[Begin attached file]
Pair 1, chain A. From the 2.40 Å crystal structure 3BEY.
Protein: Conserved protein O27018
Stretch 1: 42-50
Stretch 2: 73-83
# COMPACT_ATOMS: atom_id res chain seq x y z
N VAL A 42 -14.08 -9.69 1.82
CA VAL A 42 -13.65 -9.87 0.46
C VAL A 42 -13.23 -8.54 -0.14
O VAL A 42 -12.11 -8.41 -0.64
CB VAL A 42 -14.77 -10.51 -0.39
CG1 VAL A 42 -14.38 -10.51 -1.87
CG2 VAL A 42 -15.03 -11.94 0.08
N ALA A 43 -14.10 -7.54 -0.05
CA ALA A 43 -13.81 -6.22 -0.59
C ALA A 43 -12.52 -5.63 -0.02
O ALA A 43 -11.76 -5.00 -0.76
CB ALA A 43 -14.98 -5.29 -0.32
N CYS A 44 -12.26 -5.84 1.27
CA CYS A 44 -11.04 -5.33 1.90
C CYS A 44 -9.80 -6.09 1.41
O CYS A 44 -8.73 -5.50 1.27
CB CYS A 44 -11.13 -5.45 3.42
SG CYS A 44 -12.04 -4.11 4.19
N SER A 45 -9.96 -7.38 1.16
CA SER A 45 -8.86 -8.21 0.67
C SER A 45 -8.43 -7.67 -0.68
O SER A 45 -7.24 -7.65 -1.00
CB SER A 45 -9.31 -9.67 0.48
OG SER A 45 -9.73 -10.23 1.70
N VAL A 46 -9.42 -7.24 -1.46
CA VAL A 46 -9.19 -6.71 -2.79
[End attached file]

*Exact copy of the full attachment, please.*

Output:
Pair 1, chain A. From the 2.40 Å crystal structure 3BEY.
Protein: Conserved protein O27018
Stretch 1: 42-50
Stretch 2: 73-83
# COMPACT_ATOMS: atom_id res chain seq x y z
N VAL A 42 -14.08 -9.69 1.82
CA VAL A 42 -13.65 -9.87 0.46
C VAL A 42 -13.23 -8.54 -0.14
O VAL A 42 -12.11 -8.41 -0.64
CB VAL A 42 -14.77 -10.51 -0.39
CG1 VAL A 42 -14.38 -10.51 -1.87
CG2 VAL A 42 -15.03 -11.94 0.08
N ALA A 43 -14.10 -7.54 -0.05
CA ALA A 43 -13.81 -6.22 -0.59
C ALA A 43 -12.52 -5.63 -0.02
O ALA A 43 -11.76 -5.00 -0.76
CB ALA A 43 -14.98 -5.29 -0.32
N CYS A 44 -12.26 -5.84 1.27
CA CYS A 44 -11.04 -5.33 1.90
C CYS A 44 -9.80 -6.09 1.41
O CYS A 44 -8.73 -5.50 1.27
CB CYS A 44 -11.13 -5.45 3.42
SG CYS A 44 -12.04 -4.11 4.19
N SER A 45 -9.96 -7.38 1.16
CA SER A 45 -8.86 -8.21 0.67
C SER A 45 -8.43 -7.67 -0.68
O SER A 45 -7.24 -7.65 -1.00
CB SER A 45 -9.31 -9.67 0.48
OG SER A 45 -9.73 -10.23 1.70
N VAL A 46 -9.42 -7.24 -1.46
CA VAL A 46 -9.19 -6.71 -2.79